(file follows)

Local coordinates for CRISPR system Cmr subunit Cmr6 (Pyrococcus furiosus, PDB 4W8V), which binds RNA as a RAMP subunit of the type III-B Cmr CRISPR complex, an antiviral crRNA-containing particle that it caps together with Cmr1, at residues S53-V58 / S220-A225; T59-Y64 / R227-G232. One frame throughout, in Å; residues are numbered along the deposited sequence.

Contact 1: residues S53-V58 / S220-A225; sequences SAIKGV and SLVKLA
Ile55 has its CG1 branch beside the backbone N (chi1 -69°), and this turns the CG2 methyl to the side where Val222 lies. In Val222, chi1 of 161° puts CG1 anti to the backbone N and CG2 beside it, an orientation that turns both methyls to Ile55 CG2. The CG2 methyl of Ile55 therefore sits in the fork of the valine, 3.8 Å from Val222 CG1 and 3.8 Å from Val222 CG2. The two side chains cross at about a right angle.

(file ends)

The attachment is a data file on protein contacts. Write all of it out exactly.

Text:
Local coordinates for CRISPR system Cmr subunit Cmr6 (Pyrococcus furiosus, PDB 4W8V), which binds RNA as a RAMP subunit of the type III-B Cmr CRISPR complex, an antiviral crRNA-containing particle that it caps together with Cmr1, at residues S53-V58 / S220-A225; T59-Y64 / R227-G232. One frame throughout, in Å; residues are numbered along the deposited sequence.

Contact 1: residues S53-V58 / S220-A225; sequences SAIKGV and SLVKLA
Ile55 has its CG1 branch beside the backbone N (chi1 -69°), and this turns the CG2 methyl to the side where Val222 lies. In Val222, chi1 of 161° puts CG1 anti to the backbone N and CG2 beside it, an orientation that turns both methyls to Ile55 CG2. The CG2 methyl of Ile55 therefore sits in the fork of the valine, 3.8 Å from Val222 CG1 and 3.8 Å from Val222 CG2. The two side chains cross at about a right angle.